Despite Behavioral Differences, Gen Z Shares Fundamental Truths on Being Young

Marketers Shouldn't Fear Gen Z as McCann Study Shows Notions That Transcend Generations

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Images uploaded to a group Tumblr by participants of McCann's 'The Truth About Youth' study
Images uploaded to a group Tumblr by participants of McCann's 'The Truth About Youth' study Credit: McCann

Having been raised in a socially connected, digital world, Generation Z and younger millennials have different behavior patterns than age groups before them, causing fear among marketers trying to determine how to engage this demographic. But "The Truth About Youth," a worldwide study by McCann Truth Central, McCann Worldgroup's global intelligence unit, shows three fundamental truths about being young that transcend generations.

The study, which included 33,000 interviews among people of all ages across 18 countries, revealed that young people today – just like the generations before them – are focused on finding themselves, finding their people and finding their place in the world.

"There can be a lot of panic when it comes to connecting with the next generation, particularly with Gen Z, and the truth is the tech landscape is changing very rapidly, but what we wanted to do was say to marketers, 'You don't have to be completely terrified and overwhelmed when it comes to this generation because there are a lot of things that are as true today as when you were a teenager,'" said Laura Simpson, executive-VP and global director of McCann Truth Central.

Some of the tips for how marketers can reach Gen Z come from diving deeper into each truth. For example, Ms. Simpson said a lot of clues can be seen in the notion of how this generation finds its friends. The research showed that two out of five youths today believe their friends are more like their family than their actual family, which makes the selection process for friends more rigorous. Social media, especially online bullying, has made finding real friends even more critical, according to the study, and 25% of young people surveyed admitted to having written negative comments online about people they know.

Teens today are also used to connecting with friends all the time with raw, in-the-moment content using platforms like Snapchat, Twitch and Periscope, which means brands have to start understanding Gen Z's hunger for on-the-ground, immersive perspectives, said Ms. Simpson.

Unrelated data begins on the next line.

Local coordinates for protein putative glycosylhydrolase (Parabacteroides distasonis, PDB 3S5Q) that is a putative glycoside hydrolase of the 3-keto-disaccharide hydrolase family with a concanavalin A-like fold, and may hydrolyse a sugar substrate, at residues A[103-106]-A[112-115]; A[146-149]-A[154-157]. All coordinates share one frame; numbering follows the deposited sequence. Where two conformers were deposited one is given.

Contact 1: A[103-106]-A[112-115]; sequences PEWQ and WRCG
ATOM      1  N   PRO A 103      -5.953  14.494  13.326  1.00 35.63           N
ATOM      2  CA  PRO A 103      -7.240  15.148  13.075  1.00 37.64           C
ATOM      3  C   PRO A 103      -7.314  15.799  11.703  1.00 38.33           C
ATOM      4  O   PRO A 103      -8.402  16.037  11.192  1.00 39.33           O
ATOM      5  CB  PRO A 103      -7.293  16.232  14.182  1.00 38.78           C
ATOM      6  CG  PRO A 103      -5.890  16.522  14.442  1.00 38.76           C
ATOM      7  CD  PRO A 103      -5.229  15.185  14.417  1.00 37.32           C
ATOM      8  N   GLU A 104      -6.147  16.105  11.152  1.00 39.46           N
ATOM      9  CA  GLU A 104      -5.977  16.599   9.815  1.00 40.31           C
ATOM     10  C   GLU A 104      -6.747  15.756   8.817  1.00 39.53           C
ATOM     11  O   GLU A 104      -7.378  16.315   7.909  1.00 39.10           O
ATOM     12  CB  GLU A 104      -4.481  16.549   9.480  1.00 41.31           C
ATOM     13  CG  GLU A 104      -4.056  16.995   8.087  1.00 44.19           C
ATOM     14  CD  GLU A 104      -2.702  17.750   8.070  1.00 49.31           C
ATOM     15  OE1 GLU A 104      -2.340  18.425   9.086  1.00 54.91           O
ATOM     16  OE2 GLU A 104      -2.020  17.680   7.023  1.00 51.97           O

When it comes to finding their place in the world, Gen Z and younger millennials are 50% more likely to champion issues around social equality than older generations, which tend to lean toward individual freedoms, the study revealed. For example, the majority of 51- to 69-year-olds and 70-plus said curing or eradicating diseases and having political freedom are two of the most important issues to them, while most 16-20-year-olds zeroed in on racial equality, women's issues and LGBT rights.

India Wooldridge, senior-VP and director at Truth Central, said young people have "developed a smart filter system" that allows them to judge whether brands are being authentic or not. While they may be more critical, Gen Z still believes in the power of brands, with 87% of young people surveyed saying they believe global brands have the power to make the world a better place. Additionally, 84% said they think brands have more power to make change than the government.

"One of the things we'll always recommend and work closely with clients on is making sure they truly understand what their roles are in people's lives," said Suzanne Powers, global chief strategy officer at McCann Worldgroup. She added that once the role is identified, it's easier to figure out how to insert it into everything the brand does in a transparent way.

In terms of finding themselves, the research shows that 87% of global respondents believe it's important to experiment, even if it means you make mistakes, with numbers even higher in Russia (92%), China (91%) and Canada (90%).

The study also showed that the word "adult" used to be a noun, but is now used as a verb by Gen Z and young millennials, such as "adulting," which is about "putting your life into little moments or little snaps," said Ms. Powers.

This also plays into the "from milestones to moments" phenomenon discovered in the study, said Ms. Wooldridge. Older generations used to define being an adult by reaching specific milestones, such as buying a car or getting married, but today's young people said in the survey they feel the most like an adult in specific moments, like getting the morning newspaper or having couples' dinners. "It's a general feeling of adulthood" based on their own daily decisions and their own terms, she added. Brands including Zipcar, WeWork and BlueApron allow this generation to tap into their adult side where and when they choose.

From the study, McCann launched a website, AtoGenZ.com, to help marketers understand common Gen Z phrases, such as "on fleek" and "bae," with definitions and videos. "It's about understanding this language," said Ms. Simpson. "You shouldn't try to insert yourself unless it's right for your brand and you have that tone of voice already." She added that the team will continue updating the site with new words and phrases as it continues its research.

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